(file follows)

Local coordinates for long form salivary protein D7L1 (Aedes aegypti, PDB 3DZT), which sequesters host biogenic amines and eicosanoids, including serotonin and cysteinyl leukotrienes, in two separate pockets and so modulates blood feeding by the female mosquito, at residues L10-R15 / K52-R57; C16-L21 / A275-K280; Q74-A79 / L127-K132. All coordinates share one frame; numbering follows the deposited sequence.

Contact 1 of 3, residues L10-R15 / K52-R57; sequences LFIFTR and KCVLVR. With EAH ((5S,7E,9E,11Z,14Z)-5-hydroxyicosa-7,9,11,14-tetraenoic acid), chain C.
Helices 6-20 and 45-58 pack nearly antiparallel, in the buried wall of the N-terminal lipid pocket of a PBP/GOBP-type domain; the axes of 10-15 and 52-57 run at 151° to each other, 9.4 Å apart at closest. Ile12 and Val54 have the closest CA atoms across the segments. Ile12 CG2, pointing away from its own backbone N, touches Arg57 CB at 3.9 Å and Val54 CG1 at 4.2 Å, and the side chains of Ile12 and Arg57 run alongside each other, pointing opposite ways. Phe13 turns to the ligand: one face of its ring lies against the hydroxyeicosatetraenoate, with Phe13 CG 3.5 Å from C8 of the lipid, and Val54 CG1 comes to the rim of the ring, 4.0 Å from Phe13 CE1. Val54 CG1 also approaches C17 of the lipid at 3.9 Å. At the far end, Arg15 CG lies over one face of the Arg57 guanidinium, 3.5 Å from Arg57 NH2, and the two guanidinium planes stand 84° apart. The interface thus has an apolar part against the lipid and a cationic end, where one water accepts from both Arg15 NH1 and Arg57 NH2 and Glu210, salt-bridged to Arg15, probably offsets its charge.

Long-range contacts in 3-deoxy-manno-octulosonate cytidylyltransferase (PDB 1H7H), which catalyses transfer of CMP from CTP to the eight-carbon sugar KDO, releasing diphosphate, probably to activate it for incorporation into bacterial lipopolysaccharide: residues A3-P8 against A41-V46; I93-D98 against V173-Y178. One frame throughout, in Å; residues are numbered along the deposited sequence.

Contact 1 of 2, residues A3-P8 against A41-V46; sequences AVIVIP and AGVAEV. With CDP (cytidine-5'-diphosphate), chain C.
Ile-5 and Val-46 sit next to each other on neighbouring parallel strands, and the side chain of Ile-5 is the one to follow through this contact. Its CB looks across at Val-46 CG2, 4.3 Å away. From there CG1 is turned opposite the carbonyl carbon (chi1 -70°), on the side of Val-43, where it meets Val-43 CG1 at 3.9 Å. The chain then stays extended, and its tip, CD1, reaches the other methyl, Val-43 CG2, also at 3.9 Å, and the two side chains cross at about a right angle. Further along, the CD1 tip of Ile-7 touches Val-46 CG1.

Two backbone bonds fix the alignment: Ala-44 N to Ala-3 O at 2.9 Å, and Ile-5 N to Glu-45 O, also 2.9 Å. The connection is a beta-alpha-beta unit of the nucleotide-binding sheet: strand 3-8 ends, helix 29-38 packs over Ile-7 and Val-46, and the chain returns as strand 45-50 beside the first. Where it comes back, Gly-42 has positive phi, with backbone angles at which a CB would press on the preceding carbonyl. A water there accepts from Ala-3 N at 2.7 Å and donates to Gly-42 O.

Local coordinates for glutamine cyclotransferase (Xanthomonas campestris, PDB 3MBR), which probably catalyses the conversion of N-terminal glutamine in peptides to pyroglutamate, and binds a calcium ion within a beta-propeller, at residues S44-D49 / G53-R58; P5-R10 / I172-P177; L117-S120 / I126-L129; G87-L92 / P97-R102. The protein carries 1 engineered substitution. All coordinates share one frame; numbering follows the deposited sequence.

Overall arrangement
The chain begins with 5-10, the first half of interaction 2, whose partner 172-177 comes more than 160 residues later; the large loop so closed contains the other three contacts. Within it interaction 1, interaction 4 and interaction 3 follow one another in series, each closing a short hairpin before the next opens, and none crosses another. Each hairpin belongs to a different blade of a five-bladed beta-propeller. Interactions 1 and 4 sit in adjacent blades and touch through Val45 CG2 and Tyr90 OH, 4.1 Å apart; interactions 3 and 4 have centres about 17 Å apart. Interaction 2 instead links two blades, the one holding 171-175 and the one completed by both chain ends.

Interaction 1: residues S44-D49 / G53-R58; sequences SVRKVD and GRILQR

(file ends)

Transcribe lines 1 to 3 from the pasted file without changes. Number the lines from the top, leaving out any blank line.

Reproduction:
Local coordinates for long form salivary protein D7L1 (Aedes aegypti, PDB 3DZT), which sequesters host biogenic amines and eicosanoids, including serotonin and cysteinyl leukotrienes, in two separate pockets and so modulates blood feeding by the female mosquito, at residues L10-R15 / K52-R57; C16-L21 / A275-K280; Q74-A79 / L127-K132. All coordinates share one frame; numbering follows the deposited sequence.

Contact 1 of 3, residues L10-R15 / K52-R57; sequences LFIFTR and KCVLVR. With EAH ((5S,7E,9E,11Z,14Z)-5-hydroxyicosa-7,9,11,14-tetraenoic acid), chain C.
Helices 6-20 and 45-58 pack nearly antiparallel, in the buried wall of the N-terminal lipid pocket of a PBP/GOBP-type domain; the axes of 10-15 and 52-57 run at 151° to each other, 9.4 Å apart at closest. Ile12 and Val54 have the closest CA atoms across the segments. Ile12 CG2, pointing away from its own backbone N, touches Arg57 CB at 3.9 Å and Val54 CG1 at 4.2 Å, and the side chains of Ile12 and Arg57 run alongside each other, pointing opposite ways. Phe13 turns to the ligand: one face of its ring lies against the hydroxyeicosatetraenoate, with Phe13 CG 3.5 Å from C8 of the lipid, and Val54 CG1 comes to the rim of the ring, 4.0 Å from Phe13 CE1. Val54 CG1 also approaches C17 of the lipid at 3.9 Å. At the far end, Arg15 CG lies over one face of the Arg57 guanidinium, 3.5 Å from Arg57 NH2, and the two guanidinium planes stand 84° apart. The interface thus has an apolar part against the lipid and a cationic end, where one water accepts from both Arg15 NH1 and Arg57 NH2 and Glu210, salt-bridged to Arg15, probably offsets its charge.